Rector, minister, president. Why nobody halted the plagiarists’ appointment?

None of the concerned parties see their role in evaluating the moral qualities of the candidate for professor.

Marian VanderkaMarian Vanderka (Source: SITA archive)

In this story you can read more about:
- how does one become a professor in Slovakia
- how did Comenius University deal with Vanderka's case
- what Vanderka's colleagues say about his plagiarism
- why all the concerned institutions disregarded Vanderka's plagiarised publication in the process

A university teacher facing accusations of plagiarism and violent offence has been named professor. Neither the university, nor the Education Ministry, nor the president, halted his professorship.

Most of the concerned parties claim that they can only look at the formal requirements of the request for professorship, and their competences do not cover ethical issues.

Only formalities

In February 2016, a Bratislava district court dealt with a case concerning the Comenius University Faculty of Physical Education and Sports. They called the dean of the faculty, Marian Vanderka, to testify. Speaking to the court, Vanderka pointed out that one of his colleagues was a plagiarist.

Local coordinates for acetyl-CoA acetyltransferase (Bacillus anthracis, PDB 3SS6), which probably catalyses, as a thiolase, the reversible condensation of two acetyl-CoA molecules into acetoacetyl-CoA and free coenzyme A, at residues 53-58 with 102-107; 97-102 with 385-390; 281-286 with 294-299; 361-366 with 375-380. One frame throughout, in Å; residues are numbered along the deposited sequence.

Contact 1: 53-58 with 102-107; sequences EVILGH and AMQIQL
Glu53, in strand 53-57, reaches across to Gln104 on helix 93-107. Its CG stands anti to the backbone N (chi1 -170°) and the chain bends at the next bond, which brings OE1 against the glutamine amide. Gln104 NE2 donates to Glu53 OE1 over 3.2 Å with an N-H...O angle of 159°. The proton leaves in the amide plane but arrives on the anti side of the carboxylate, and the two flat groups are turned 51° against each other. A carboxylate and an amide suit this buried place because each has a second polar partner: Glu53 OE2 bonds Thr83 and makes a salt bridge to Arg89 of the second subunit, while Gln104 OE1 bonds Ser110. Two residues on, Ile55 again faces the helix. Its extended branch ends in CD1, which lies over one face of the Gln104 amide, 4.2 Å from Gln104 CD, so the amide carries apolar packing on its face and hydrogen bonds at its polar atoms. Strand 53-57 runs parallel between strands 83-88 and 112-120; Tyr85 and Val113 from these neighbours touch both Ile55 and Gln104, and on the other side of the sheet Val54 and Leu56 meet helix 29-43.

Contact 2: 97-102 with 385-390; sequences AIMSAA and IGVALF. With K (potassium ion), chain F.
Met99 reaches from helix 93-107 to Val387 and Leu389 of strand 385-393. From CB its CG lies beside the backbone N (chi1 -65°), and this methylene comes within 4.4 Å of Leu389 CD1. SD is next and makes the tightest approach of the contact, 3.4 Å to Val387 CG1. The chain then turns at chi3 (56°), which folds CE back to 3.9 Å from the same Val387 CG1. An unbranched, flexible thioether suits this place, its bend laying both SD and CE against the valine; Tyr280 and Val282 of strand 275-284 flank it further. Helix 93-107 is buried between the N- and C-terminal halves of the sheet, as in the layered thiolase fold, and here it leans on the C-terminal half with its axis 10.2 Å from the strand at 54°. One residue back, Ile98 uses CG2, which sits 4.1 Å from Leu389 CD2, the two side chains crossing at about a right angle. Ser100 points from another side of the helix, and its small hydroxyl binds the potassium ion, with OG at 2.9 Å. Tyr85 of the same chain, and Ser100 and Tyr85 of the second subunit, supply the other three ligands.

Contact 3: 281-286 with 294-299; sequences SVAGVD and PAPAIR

“In line with the university’s Code of Ethics, it is not possible to employ a person who grossly violates the good name of the university,” Vanderka told the court, based on the minutes from the hearing that the Sme daily has obtained.

Professorship in Slovakia

The professor title is granted for life and it is more a status symbol than a teaching title. Professors are appointed by the president of the republic.

Their status is different to that of professors at universities in the UK, US, or Scandinavia, where the title is a professional one, linked to a concrete position at a university.

Slovak law sees a professor as a person who is responsible for research and education in their field of study.

In November 2016, when the academic senate dealt with his own publication where he and his colleagues copied entire paragraphs without citing their source, Vanderka was less principle-driven. Not only did he see no reason to resign after his plagiarism was proven, but he also launched the process to become a professor.

While Slovak laws do not specify anything about the moral qualities of someone holding the title of professor, President Andrej Kiska, when he recently appointed professors, said that they bear social responsibility.

Vanderka’s case sailed through several Comenius University bodies. Rector Karol Mičieta signed his request to be appointed, subsequently approved by the Education Ministry under Martina Lubyová, and finally President Kiska named Vanderka professor on September 19. All these institutions agree that Vanderka fulfilled all the official requirements.

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